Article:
The problem, as Stinson sees it, is jobs, jobs, jobs. And Minnesota isn’t seeing many new ones. Stinson and other economists look back at what the economy has done since we last came out of a recession in February 2001 and the dip that happened after 9/11. Cyclically, things were looking up from the end of 2004, Stinson said, until the beginning of 2006. Since then, job growth in Minnesota has been what Stinson called “flat.”
“We have 30,000 less jobs in that period than if we had grown at the national rate,” Stinson said. What’s more, Stinson figures we’re on pace to lose 30,000 jobs this year, when usually there would be 40,000 added. Fewer jobs mean fewer people moving to the state, which means diminishing returns for general fund revenue.
“We’ve predicted no growth in sales tax revenue,” Stinson added. “It’s a really difficult time for the economy, and the latest news doesn’t help.”
State avoided failed firms, but Minneapolis has ties
On the bright side, the state has no direct business dealings with Merrill Lynch, Lehman Brothers or AIG — though many state and local governments deal with the agencies on any number of matters.
“We’ve been conservative,” Kathy Kardell, an assistant commissioner for the treasury in the state’s finance department, said Tuesday. “We have no swaps, no variable rate loans, no ties to pensions.”
Still, the state is seeing a hit on bidding for general obligation bonds, which can be used for any general capital purposes, from buildings at state parks, colleges and universities, or for trunk highway funds. Financial houses, banks and insurance companies all compete to get investors on board to underwrite bonds for any number of projects.
Although Kardell said she “can’t believe the bond market will ever collapse,” she sees something of a ghost town in that little-known end of the market that issues general obligation bonds. She and her colleagues noticed a change as they were prepping this summer for some $400 million in bond sales this fall.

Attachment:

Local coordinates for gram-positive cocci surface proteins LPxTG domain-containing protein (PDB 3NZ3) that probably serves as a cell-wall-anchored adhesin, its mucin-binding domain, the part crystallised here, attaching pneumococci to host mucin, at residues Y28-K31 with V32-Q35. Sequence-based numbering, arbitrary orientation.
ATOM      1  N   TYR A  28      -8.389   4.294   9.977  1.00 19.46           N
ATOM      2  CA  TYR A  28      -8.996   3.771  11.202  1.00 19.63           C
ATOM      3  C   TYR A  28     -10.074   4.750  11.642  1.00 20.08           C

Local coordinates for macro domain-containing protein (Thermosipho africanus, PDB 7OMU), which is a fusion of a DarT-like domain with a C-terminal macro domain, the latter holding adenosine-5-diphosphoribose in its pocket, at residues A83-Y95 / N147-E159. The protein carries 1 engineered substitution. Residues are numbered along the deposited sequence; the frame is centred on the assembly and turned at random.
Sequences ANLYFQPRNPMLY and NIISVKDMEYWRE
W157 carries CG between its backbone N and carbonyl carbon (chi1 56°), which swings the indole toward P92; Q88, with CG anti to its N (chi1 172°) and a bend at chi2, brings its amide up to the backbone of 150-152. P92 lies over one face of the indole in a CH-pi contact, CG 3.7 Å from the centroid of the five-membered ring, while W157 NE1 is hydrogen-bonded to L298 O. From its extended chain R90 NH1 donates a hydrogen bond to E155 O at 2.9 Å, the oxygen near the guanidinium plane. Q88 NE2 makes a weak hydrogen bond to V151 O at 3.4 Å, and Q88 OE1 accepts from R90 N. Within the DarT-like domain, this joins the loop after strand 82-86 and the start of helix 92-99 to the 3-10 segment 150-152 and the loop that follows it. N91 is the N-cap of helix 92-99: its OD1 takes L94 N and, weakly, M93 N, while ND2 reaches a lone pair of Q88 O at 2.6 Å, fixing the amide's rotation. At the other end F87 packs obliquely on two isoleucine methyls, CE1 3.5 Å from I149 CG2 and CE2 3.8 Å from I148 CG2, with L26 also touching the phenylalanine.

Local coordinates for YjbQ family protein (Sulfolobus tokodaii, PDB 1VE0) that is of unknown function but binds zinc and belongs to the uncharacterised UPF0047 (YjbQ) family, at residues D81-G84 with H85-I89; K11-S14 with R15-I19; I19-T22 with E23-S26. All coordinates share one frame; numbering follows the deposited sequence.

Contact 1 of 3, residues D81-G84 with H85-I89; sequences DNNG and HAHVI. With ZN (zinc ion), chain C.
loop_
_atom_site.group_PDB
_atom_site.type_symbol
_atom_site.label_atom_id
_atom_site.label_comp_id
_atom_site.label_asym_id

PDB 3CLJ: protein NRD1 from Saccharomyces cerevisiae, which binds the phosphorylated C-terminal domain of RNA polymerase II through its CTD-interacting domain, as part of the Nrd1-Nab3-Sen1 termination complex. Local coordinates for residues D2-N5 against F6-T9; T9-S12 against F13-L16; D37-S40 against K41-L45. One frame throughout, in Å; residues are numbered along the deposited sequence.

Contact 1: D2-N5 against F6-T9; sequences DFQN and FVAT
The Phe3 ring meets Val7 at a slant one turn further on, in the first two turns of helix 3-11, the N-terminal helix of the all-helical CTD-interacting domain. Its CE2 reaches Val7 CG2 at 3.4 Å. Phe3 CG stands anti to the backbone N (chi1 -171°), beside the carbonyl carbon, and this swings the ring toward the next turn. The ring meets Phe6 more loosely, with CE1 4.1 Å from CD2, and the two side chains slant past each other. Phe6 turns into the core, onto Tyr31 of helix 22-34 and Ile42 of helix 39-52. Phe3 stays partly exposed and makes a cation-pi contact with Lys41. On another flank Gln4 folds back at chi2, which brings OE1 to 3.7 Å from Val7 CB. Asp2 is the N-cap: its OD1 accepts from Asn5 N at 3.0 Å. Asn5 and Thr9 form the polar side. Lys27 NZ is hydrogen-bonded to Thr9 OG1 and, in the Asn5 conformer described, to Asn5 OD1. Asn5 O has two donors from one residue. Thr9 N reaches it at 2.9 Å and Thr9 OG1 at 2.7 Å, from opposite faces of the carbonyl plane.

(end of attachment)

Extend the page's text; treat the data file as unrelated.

“All three were regular and aggressive bidders in bonds for us,” Kardell said of Merrill Lynch, Lehman and AIG. “What we are seeing is banks and brokerage dealers very unwilling to commit capital to anything, including bonds. We’re used to seeing bids from four, five or six of these places, now we’re seeing one or two. It damages the competitive process.”
What does this mean for projects and roads? “Worst case is, you’ll still get your highway in Ely, it just might be delayed a bit,” Kardell said.
But she is optimistic, mostly because the state’s bond rating is generally very good — triple A from Fitch and Standard and Poor’s, and a “double A positive” from Moody’s.
Minneapolis, like the state, has a good bond rating. But unlike Minnesota, the City of Lakes does have some business with AIG and Merrill Lynch.
The city does have some insurance policies with AIG, most notably with the convention center, according to Born. And the city, like many others, does have some “commercial paper” with Merrill Lynch and AIG — money-market notes that are used to manage short-term capital.
“Short of flat-out bankruptcy, I’m confident we’ll weather this,” Born said. The biggest problem, he said, is wild fluctuations on the variable interest rate on those transactions and policies, which Born noted had jumped to 4.6 percent last week, up from 1.7 percent the week before.
It might surprise some folks familiar with the city’s budget management of the 1980s and 1990s, but Born said Minneapolis is rather “conservative” in budgeting for these things, and that a variable rate of 5 percent is in the city’s budget as cushion.
The biggest problem, Born said, is that three pension funds for the city are funded in part by the stock market — and if there’s a long-term plunge there, the city will have to contribute to those pensions.
Still, Born is sanguine. “I suspect what I’ve just described to you is a short-term condition measured in days or weeks,” he said. “What happens down the road, I don’t know.”
And that seems to be the consensus in government financial circles. “We don’t know if these remedies will be sufficient to solve these problems,” state economist Stinson said of the buyouts and bailouts, careful not to sound any alarm. “It might be some time before the impact of all this is visible.”
“I try to be very careful and stand on the sidelines and wait for the market to feel good,” Kardell said. “Right now, it doesn’t feel very good.”
Anderson covers issues related to public safety and the state Capitol. Anderson can be reached at granderson [at] minnpost [dot] com.